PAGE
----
This would properly restore the property to local control, and would enable us to seek grant money for the whole restoration job (you will recall we can’t get grants for works which are the legal obligations of others, but the transfer to Merton would break that cycle).
On a less downbeat note, as noted in Newsdesk, the visit to Kelmscott was a wonderfully relaxed occasion and the we were treated very well by them.
Helen Elletson took us through a slide show, then showed us round the collection.
It is always interesting how the physical objects can bring the story to life, from the original sketches, to the printed books.
Of great curiosity value was a piece of Wm Morris lino, seen here in the illustration being held up by Helen. I, for one, was unaware that William Morris had produced any designs for linoleum products, and few now exist.
The weather was unexpectedly wonderful, so I do not apologise for including a couple of exterior snaps - Kelmscott bathed in sunshine, and the sun setting over the Thames at full tide opposite. Hopefully the website version of this newsletter will show these photos up much better, and, by next newsletter, I hope we will have our colour printer installed so even in the printed edition photos can be shown in their full glory.
MILLS AND MERTON
LB Merton is committed to pursuing a place for Merton on a larger stage, with the rationale for this centred on Merton priory and Merton Abbey Mills.
They have commissioned a report from consultants Mills Whipp, which is now in draft stage. The proposals are significant, and far reaching. If only a fraction come to pass, it will be a significant boost to Merton. The process by itself should raise the profile for all of us.
STATUTE[S] OF MERTON
Because of this, we are likely to hear much over the next few years about the Statute of Merton of 1235AD
The importance to us today of this enactment is that it gives Merton its main claim to world heritage status. Why ‘world’? - because as the first statute entered in the parliamentary records it signifies the coming of age of the parliamentary system which has spread out from these shores to become the democratic basis of government around the world ( Kilty’s 1811.statute list puts Magna Carta first, it was not strictly so as it not passed by parliament until after 1235)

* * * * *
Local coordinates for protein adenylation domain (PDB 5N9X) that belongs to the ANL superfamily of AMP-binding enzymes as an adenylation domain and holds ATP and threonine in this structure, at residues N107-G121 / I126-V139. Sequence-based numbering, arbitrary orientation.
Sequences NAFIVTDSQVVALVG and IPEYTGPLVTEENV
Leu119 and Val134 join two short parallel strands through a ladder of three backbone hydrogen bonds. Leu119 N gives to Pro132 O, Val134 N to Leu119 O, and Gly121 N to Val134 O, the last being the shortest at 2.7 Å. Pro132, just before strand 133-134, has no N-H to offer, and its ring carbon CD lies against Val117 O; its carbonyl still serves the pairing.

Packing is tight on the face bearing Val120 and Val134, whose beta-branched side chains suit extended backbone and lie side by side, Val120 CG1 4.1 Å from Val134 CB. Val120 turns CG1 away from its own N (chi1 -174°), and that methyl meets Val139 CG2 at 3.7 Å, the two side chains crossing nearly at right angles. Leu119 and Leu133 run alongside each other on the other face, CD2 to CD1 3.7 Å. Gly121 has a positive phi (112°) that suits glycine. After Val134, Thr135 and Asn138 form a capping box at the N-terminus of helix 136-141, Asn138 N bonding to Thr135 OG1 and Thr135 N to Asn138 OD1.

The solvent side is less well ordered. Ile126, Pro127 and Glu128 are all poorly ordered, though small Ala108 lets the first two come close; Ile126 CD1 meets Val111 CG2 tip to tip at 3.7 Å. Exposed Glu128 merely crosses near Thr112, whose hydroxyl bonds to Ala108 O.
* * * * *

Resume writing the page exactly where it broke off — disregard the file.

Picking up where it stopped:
The 11 chapters of the Statute might seem to be of little modern relevance (in fact 2 of them were never passed), but by a quirk of fate we directly owe to this enactment the creation of Wimbledon Common as a public resource, and less directly, Mitcham Common.
This is because the Statute was not repealed until the 20th Century, and its infamous Chapter 4 is what gave landowners the right to enclose Common Land ( a practice much abused in the 19th Century). In the 1860's Earl Spencer sought to enclose a significant part of Wimbledon Common for his own use. The public campaign against this saved the common, and lead eventually to the passing of the Commons Acts of 1876 and 1899.
Lionel Green wrote an excellent 3 page article about the Statute of Merton in response to a question by the Mayor in 2001, published in the Merton Historical Society Bulletin 138 at pp 14 et seq. I recommend this for those who want the fuller picture.
Lionel seems satisfied that the correct title is Statute, not Statutes, of Merton. I must suppose that the incorrect plural usage is because of the old custom of identifying statutes by the geographic location where parliament was sitting when they were passed as much as by chronology.
Merton Abbey Mills
The wheel is no longer turning at the
wheelhouse! Carrying out routine
maintenance, Steve Llewellyn and
Norman Fairey discovered that the
supporting the sluice gate ratchet mechanism was severely corroded. In parallel to this, one of the supporting arms of the sluice itself was fracturing.
It is hoped that all relevant work will have been completed by next Spring, and we can see the wheel turning again. It will be interesting to see how soon their stored battery power runs out, and they have to revert to mains electricity for running the Wheelhouse.
Meanwhile it is a personal pleasure to see we have booked Mama Rosa’s for our New Year dinner. Gregorio and Isabella are wonderful hosts, and should do us proud.
For the nature lovers, two of the moorhen chicks reached adulthood - the family picture here shows parents and chicks together.
Nicholas Hart, Nov 09.
7 Glimpse of the
(Many thanks to our readership for this contribution)
“Last Saturday the noted Hopping Callico Printer of Wandsworth, who was match'd for 100 Guineas to hop 60 Yards in 20 Hops on Mitcham-Common, performed the same in nineteen Hops and 2 Yards over. The Bets were numerous and the Odds were six to four against him.